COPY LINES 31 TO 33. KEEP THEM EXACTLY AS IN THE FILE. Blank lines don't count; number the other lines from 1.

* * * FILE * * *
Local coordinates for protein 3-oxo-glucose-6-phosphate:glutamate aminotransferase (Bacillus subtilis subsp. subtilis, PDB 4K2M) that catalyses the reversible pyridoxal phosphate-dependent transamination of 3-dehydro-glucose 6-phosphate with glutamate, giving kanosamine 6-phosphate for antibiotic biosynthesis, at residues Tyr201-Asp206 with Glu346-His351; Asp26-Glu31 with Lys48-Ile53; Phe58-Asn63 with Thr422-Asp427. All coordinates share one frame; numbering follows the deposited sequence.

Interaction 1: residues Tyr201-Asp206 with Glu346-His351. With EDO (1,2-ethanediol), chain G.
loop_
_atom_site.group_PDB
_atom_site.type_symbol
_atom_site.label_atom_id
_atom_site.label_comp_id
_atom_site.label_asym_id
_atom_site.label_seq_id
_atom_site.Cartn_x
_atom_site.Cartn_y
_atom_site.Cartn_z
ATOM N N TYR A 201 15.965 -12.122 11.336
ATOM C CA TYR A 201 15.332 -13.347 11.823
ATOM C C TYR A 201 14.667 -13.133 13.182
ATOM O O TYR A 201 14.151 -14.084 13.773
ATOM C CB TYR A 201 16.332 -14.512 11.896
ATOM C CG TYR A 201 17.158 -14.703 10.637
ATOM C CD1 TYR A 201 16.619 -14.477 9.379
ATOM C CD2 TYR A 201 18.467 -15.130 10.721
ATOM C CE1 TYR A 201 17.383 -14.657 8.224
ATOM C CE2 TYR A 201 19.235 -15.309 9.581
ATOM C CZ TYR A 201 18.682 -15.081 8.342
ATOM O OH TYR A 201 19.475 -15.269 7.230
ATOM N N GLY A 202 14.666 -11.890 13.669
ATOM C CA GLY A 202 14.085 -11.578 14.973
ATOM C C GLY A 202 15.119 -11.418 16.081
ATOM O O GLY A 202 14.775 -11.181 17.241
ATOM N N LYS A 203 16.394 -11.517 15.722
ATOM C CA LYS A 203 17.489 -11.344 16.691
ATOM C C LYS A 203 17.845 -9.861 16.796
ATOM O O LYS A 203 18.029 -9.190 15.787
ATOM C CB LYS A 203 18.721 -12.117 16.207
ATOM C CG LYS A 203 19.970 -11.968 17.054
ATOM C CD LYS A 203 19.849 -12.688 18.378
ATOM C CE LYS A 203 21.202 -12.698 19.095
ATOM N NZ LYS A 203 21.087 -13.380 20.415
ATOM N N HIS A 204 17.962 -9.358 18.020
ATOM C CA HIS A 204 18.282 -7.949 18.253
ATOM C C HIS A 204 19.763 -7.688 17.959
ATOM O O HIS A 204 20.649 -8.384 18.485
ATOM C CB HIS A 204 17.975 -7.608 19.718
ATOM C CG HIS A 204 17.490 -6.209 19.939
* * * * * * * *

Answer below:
ATOM C C LYS A 203 17.845 -9.861 16.796
ATOM O O LYS A 203 18.029 -9.190 15.787
ATOM C CB LYS A 203 18.721 -12.117 16.207